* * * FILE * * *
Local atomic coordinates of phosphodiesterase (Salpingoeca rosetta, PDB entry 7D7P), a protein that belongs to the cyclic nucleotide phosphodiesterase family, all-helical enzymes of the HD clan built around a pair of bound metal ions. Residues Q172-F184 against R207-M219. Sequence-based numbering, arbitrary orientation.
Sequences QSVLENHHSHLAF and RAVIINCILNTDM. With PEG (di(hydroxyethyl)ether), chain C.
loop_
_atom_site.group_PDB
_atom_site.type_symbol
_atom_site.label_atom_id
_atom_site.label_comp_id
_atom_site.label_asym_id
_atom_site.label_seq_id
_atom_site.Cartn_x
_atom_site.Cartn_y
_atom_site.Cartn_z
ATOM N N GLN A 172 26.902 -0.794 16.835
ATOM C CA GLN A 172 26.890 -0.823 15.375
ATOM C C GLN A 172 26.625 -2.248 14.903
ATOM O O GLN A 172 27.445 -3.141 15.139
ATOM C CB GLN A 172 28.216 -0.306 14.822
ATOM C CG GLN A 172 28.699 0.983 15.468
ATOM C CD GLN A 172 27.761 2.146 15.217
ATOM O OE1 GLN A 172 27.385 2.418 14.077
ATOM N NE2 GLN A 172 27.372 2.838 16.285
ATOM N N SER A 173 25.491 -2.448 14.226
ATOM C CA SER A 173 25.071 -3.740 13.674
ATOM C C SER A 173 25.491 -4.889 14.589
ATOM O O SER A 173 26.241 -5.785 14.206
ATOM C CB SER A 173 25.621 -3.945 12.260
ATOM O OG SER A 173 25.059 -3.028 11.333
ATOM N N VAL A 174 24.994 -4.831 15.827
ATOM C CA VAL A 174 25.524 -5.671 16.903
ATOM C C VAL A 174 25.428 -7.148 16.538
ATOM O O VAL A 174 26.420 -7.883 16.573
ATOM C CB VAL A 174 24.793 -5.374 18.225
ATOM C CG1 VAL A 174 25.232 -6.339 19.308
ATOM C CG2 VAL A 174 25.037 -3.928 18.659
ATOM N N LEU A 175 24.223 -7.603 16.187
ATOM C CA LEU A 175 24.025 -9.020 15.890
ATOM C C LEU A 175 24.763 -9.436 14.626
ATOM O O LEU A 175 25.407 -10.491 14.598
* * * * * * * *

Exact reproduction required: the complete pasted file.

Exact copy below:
Local atomic coordinates of phosphodiesterase (Salpingoeca rosetta, PDB entry 7D7P), a protein that belongs to the cyclic nucleotide phosphodiesterase family, all-helical enzymes of the HD clan built around a pair of bound metal ions. Residues Q172-F184 against R207-M219. Sequence-based numbering, arbitrary orientation.
Sequences QSVLENHHSHLAF and RAVIINCILNTDM. With PEG (di(hydroxyethyl)ether), chain C.
loop_
_atom_site.group_PDB
_atom_site.type_symbol
_atom_site.label_atom_id
_atom_site.label_comp_id
_atom_site.label_asym_id
_atom_site.label_seq_id
_atom_site.Cartn_x
_atom_site.Cartn_y
_atom_site.Cartn_z
ATOM N N GLN A 172 26.902 -0.794 16.835
ATOM C CA GLN A 172 26.890 -0.823 15.375
ATOM C C GLN A 172 26.625 -2.248 14.903
ATOM O O GLN A 172 27.445 -3.141 15.139
ATOM C CB GLN A 172 28.216 -0.306 14.822
ATOM C CG GLN A 172 28.699 0.983 15.468
ATOM C CD GLN A 172 27.761 2.146 15.217
ATOM O OE1 GLN A 172 27.385 2.418 14.077
ATOM N NE2 GLN A 172 27.372 2.838 16.285
ATOM N N SER A 173 25.491 -2.448 14.226
ATOM C CA SER A 173 25.071 -3.740 13.674
ATOM C C SER A 173 25.491 -4.889 14.589
ATOM O O SER A 173 26.241 -5.785 14.206
ATOM C CB SER A 173 25.621 -3.945 12.260
ATOM O OG SER A 173 25.059 -3.028 11.333
ATOM N N VAL A 174 24.994 -4.831 15.827
ATOM C CA VAL A 174 25.524 -5.671 16.903
ATOM C C VAL A 174 25.428 -7.148 16.538
ATOM O O VAL A 174 26.420 -7.883 16.573
ATOM C CB VAL A 174 24.793 -5.374 18.225
ATOM C CG1 VAL A 174 25.232 -6.339 19.308
ATOM C CG2 VAL A 174 25.037 -3.928 18.659
ATOM N N LEU A 175 24.223 -7.603 16.187
ATOM C CA LEU A 175 24.025 -9.020 15.890
ATOM C C LEU A 175 24.763 -9.436 14.626
ATOM O O LEU A 175 25.407 -10.491 14.598